Our rating: That’s much better! Clean, crisp, functional informational design that builds excitement for the future of transit in Denver. Four stars.

4 Stars!

(Source: sfcityscape website — GIF)

Fantasy Map: North American Metro Map by Mark Knoke
Obviously inspired by — and clearly credited as such — the brilliant xkcd “Subways of North America” map, here’s a quite staggeringly detailed map of pretty much every rail-based rapid transit system in North America, including future expansions and upcoming new systems like Honolulu’s HART elevated light rail. Like the xkcd map, all the systems link up at their termini to form one giant Metro map that spans the entire continent.
True, the map isn’t the most visually attractive piece — it’s very basic in its construction and has labels going just about everywhere, but the sheer level of effort required simply has to be appreciated. By my count, there are forty-seven (yes, 47!) separate systems represented on this map, from the New York subway to the Tren Urbano in San Juan, Puerto Rico and all points in between. Each and every station is labelled. For the most part, the systems adhere to their standard map layout, although obviously some tweaks have had to be made to make them join up.
While I haven’t checked every detail, I have noticed that the Tacoma Link light rail in Tacoma, Washington is missing. It’s part of Sound Transit’s network, although physically separate from the main Central Link line that runs from SeaTac Airport to downtown. The inclusion of the the much-maligned Detroit People Mover is interesting (is it really proper “rapid transit”?), and begs the question why the very similar Miami Metromover system isn’t also shown.
(Source: Mark Knoke/Flickr) Fantasy Map: North American Metro Map by Mark Knoke
Obviously inspired by — and clearly credited as such — the brilliant xkcd “Subways of North America” map, here’s a quite staggeringly detailed map of pretty much every rail-based rapid transit system in North America, including future expansions and upcoming new systems like Honolulu’s HART elevated light rail. Like the xkcd map, all the systems link up at their termini to form one giant Metro map that spans the entire continent.
True, the map isn’t the most visually attractive piece — it’s very basic in its construction and has labels going just about everywhere, but the sheer level of effort required simply has to be appreciated. By my count, there are forty-seven (yes, 47!) separate systems represented on this map, from the New York subway to the Tren Urbano in San Juan, Puerto Rico and all points in between. Each and every station is labelled. For the most part, the systems adhere to their standard map layout, although obviously some tweaks have had to be made to make them join up.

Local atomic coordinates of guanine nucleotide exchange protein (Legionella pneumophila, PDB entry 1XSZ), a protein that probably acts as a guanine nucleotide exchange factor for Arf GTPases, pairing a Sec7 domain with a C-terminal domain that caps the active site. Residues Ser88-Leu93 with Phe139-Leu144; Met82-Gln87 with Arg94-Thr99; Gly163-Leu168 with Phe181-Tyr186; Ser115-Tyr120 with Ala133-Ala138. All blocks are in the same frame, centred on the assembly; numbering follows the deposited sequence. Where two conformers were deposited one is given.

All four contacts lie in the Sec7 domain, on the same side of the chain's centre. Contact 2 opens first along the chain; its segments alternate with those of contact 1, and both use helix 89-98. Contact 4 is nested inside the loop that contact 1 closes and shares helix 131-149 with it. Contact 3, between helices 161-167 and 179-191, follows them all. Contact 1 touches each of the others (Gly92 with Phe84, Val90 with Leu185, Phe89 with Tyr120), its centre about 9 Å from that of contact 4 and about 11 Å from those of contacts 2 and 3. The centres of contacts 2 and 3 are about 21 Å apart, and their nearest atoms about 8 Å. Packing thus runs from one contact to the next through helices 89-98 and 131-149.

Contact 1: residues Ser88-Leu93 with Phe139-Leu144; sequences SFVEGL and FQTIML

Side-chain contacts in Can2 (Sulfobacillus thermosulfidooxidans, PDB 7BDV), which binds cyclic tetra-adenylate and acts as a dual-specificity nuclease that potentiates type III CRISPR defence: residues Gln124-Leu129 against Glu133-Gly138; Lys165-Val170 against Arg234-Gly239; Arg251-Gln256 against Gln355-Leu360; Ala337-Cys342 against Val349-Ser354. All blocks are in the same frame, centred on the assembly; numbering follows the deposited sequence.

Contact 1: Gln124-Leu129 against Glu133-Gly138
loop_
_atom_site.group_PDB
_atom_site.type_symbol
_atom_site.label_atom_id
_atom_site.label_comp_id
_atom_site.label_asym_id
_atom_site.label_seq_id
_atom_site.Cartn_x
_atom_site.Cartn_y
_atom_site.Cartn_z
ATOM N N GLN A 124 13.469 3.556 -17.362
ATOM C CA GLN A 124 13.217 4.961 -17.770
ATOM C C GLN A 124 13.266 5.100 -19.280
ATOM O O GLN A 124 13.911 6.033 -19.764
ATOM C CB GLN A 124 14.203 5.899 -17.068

While I haven’t checked every detail, I have noticed that the Tacoma Link light rail in Tacoma, Washington is missing. It’s part of Sound Transit’s network, although physically separate from the main Central Link line that runs from SeaTac Airport to downtown. The inclusion of the the much-maligned Detroit People Mover is interesting (is it really proper “rapid transit”?), and begs the question why the very similar Miami Metromover system isn’t also shown.
(Source: Mark Knoke/Flickr) Fantasy Map: North American Metro Map by Mark Knoke
Obviously inspired by — and clearly credited as such — the brilliant xkcd “Subways of North America” map, here’s a quite staggeringly detailed map of pretty much every rail-based rapid transit system in North America, including future expansions and upcoming new systems like Honolulu’s HART elevated light rail. Like the xkcd map, all the systems link up at their termini to form one giant Metro map that spans the entire continent.
True, the map isn’t the most visually attractive piece — it’s very basic in its construction and has labels going just about everywhere, but the sheer level of effort required simply has to be appreciated. By my count, there are forty-seven (yes, 47!) separate systems represented on this map, from the New York subway to the Tren Urbano in San Juan, Puerto Rico and all points in between. Each and every station is labelled. For the most part, the systems adhere to their standard map layout, although obviously some tweaks have had to be made to make them join up.
While I haven’t checked every detail, I have noticed that the Tacoma Link light rail in Tacoma, Washington is missing. It’s part of Sound Transit’s network, although physically separate from the main Central Link line that runs from SeaTac Airport to downtown. The inclusion of the the much-maligned Detroit People Mover is interesting (is it really proper “rapid transit”?), and begs the question why the very similar Miami Metromover system isn’t also shown.